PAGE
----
Authors´ Guild vs. reality: Kindles and read-aloud

From the article:

"I think there's plenty not to like about the Kindle -- the DRM, the proprietary file format, both imposed on authors and publishers even if they don't want it -- and about Amazon's real audiobook section, Audible (the DRM -- again, imposed on authors and publishers even if they'd prefer not to use it). But if there's one thing Amazon has demonstrated, it's that it plans on selling several bazillion metric tons of audiobooks. They control something like 90 percent of the market. To accuse them of setting out to destroy it just doesn't pass the giggle-test."

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Comment by I. J. Parker on February 28, 2009 at 4:34am
I see from an e-mail from my agent that Google Books will settle its Authors Guild law suit. Looks like I'll have to fill out some forms to get a very small amount of money. But as long as monetary penalties are likely for stealing our stuff, there's some hope. They'll desist when we hurt them in the pocket book.
Comment by John Dishon on February 28, 2009 at 1:29am
Thanks for the link. It's a good article. The proprietary nature of the Kindle edition e-book is the main reason I don't like the Kindle.
Comment by B.R.Stateham on February 28, 2009 at 1:18am
John--found an interesting article about the Kindle that I thought you might be interested in. It's at

Frankly, if you ask me, the way Amazon is packaging and selling its Kindle is really a Frankenstein trying to take over the world.
Comment by I. J. Parker on February 28, 2009 at 12:41am
Not sure what will happen in the future. The audio book companies may take it to court. If Kindle continues, or wins, then authors and their agents will have to handle electronic rights differently in the future.
Comment by John Dishon on February 27, 2009 at 8:50am
Well, it seems to me to come down to whether or not the Kindle's text to speech function counts as a derivative work. If it does, then yeah I can agree with it being handled the same as audio rights. But if it's not, then I don't. I don't think it doe count as a derivative work since it is not in a fixed medium. That would be something for the courts to decide, but I wonder if it will go to court.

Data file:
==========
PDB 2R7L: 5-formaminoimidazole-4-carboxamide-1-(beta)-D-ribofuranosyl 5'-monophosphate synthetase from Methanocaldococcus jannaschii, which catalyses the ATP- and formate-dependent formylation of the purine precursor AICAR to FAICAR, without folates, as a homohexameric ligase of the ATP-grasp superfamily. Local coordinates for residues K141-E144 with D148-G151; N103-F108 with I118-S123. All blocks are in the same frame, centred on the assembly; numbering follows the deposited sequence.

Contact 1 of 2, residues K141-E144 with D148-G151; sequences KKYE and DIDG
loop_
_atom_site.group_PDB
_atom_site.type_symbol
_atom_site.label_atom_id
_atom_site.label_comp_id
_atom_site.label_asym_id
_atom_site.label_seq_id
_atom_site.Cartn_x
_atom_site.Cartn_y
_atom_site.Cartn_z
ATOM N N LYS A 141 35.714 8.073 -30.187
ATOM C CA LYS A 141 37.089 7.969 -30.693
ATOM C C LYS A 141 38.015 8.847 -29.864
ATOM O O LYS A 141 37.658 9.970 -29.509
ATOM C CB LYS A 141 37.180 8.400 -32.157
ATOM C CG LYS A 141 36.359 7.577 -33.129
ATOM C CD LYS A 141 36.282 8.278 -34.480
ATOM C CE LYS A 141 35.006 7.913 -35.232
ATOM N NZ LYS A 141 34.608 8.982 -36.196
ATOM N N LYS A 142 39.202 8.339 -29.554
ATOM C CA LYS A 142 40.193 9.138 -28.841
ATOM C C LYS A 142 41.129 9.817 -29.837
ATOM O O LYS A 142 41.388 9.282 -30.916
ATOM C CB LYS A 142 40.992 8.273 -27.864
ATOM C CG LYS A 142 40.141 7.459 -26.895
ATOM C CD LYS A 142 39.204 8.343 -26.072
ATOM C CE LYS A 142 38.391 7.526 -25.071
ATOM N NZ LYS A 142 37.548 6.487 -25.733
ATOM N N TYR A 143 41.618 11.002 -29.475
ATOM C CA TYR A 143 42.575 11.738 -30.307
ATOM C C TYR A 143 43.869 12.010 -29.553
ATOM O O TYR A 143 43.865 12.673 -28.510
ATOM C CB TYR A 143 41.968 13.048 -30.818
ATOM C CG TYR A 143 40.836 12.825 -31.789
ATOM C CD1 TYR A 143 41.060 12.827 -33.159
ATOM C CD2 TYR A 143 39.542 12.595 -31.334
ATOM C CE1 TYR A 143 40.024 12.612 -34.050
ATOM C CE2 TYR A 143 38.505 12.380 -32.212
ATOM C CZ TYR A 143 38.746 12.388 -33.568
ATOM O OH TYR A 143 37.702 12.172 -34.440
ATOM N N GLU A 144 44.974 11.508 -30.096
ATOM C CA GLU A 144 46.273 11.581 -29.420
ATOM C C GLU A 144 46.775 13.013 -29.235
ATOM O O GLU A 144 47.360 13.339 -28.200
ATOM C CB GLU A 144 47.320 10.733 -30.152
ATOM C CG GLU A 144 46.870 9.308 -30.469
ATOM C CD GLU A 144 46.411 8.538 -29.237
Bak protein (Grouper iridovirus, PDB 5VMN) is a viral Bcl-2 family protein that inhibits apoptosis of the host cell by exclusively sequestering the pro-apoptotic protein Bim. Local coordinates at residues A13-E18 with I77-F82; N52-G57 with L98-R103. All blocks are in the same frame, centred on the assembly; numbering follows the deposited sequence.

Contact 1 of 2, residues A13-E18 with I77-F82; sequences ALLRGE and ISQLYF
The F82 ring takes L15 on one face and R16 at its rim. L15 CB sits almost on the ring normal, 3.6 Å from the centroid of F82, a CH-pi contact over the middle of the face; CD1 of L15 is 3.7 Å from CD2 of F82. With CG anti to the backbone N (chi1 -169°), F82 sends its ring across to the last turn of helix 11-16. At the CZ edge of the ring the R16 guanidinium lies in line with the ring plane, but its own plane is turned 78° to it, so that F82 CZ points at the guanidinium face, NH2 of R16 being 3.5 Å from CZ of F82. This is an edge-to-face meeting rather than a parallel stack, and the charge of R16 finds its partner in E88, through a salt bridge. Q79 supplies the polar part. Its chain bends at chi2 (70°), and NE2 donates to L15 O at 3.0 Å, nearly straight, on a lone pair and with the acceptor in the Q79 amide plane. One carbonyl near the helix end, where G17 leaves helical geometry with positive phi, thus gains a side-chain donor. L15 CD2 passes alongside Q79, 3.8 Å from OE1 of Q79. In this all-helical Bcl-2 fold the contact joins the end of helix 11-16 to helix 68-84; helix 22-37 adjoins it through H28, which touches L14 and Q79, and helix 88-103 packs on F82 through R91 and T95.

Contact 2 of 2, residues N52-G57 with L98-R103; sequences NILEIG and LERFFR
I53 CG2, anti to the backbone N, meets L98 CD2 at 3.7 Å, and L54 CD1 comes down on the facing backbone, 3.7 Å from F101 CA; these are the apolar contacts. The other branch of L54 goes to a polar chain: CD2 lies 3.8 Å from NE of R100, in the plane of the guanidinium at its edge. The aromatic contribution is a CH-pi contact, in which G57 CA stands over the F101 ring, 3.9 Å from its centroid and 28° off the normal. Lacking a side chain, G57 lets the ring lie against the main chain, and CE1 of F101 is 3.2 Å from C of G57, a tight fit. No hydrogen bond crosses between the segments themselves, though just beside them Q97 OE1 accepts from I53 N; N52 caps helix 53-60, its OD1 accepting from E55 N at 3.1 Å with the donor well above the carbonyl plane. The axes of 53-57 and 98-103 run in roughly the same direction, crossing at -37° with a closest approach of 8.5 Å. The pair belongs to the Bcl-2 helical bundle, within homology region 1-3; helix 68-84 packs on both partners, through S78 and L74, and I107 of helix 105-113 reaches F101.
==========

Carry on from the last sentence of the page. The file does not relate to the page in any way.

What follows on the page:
The Author's Guild has complained about it, but hasn't said what solution they are looking for. Do they want the Kindle to not have TTS or do they just want to pressure Amazon somehow or something else?
Comment by I. J. Parker on February 27, 2009 at 8:43am
Darn tootin' it's a separate contract. I have 6 separate contracts with Random House for audio books. They have paid me! Why should I lose that to Kindle (which pays me nothing because they use electronic rights that are part of the print contract I have with Penguin? All print contracts these days automatically include electronic rights.
Comment by B.R.Stateham on February 27, 2009 at 8:15am
I think most authors believe Amazon is selling the printed form of their works. Audio portions, in any form of reproduction, is a separate contract, right?

John, what if the intent of Amazon and its Kindle 2 reader is sell more product--but not pay for the audio rights? The only way to prove or disprove that allegation is by going to court. That's why I am saying this is an issue that is court-bound.
Comment by Pepper Smith on February 27, 2009 at 8:10am
Actually, it was in reply to the question about whether there's a suit against Amazon or not.

I don't think I'd find listening to a mechanical voice reading a book all that enjoyable. It's not a function I think I'd use much if I had a Kindle 2.
Comment by John Dishon on February 27, 2009 at 8:03am
That's interesting, but what does that have to do with Kindle 2 and text to speech technology?
Comment by Pepper Smith on February 27, 2009 at 7:36am
Amazon recently acquired a POD printing operation (BookSurge, I think), which from what I heard has done a less than stellar job of producing attractive, readable books. They've also recently changed their policy--any POD books offered through Amazon's one-click buy program have to be printed through their POD operation. Supposedly this is to keep space freed-up in their warehouses, but the reports I'd heard were that the printer is rather slow getting books printed and shipped out. Other POD books are still listed on Amazon, but you have to click through to the other sellers page to order them, and they won't be shipped with anything else you order if the company opts not to have their books printed by BookSurge. (Printing them with BookSurge requires additional costs per book, which are difficult for the small publishers who use them to come up with since their profit margins are so small already. Plus, Amazon wants to set the price, if I'm remembering correctly.) The contract Amazon requires publishers to sign is something of a mystery, because those who sign it are sworn to secrecy, unable due to the contract's terms to comment on what they've agreed to.

There have been efforts to get the government to do something about Amazon's actions, but as what they're doing isn't in violation of monopoly laws or anything, the government won't act on it. I think there was a move to get legal action taken, but I've lost the link the the information clearinghouse on that.

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